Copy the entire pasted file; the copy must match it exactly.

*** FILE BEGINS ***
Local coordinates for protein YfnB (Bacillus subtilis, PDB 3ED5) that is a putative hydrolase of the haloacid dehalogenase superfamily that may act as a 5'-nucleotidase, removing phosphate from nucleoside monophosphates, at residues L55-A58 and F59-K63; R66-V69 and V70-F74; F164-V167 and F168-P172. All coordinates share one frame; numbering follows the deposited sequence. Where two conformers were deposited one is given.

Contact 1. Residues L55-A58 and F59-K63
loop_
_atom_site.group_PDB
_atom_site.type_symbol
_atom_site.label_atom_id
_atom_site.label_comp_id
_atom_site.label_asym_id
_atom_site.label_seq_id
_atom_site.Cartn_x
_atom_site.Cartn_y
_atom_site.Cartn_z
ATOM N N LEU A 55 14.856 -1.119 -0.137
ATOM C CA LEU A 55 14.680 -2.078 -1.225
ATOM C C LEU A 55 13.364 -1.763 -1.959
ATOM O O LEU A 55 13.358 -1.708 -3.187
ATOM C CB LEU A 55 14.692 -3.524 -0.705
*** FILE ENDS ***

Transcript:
Local coordinates for protein YfnB (Bacillus subtilis, PDB 3ED5) that is a putative hydrolase of the haloacid dehalogenase superfamily that may act as a 5'-nucleotidase, removing phosphate from nucleoside monophosphates, at residues L55-A58 and F59-K63; R66-V69 and V70-F74; F164-V167 and F168-P172. All coordinates share one frame; numbering follows the deposited sequence. Where two conformers were deposited one is given.

Contact 1. Residues L55-A58 and F59-K63
loop_
_atom_site.group_PDB
_atom_site.type_symbol
_atom_site.label_atom_id
_atom_site.label_comp_id
_atom_site.label_asym_id
_atom_site.label_seq_id
_atom_site.Cartn_x
_atom_site.Cartn_y
_atom_site.Cartn_z
ATOM N N LEU A 55 14.856 -1.119 -0.137
ATOM C CA LEU A 55 14.680 -2.078 -1.225
ATOM C C LEU A 55 13.364 -1.763 -1.959
ATOM O O LEU A 55 13.358 -1.708 -3.187
ATOM C CB LEU A 55 14.692 -3.524 -0.705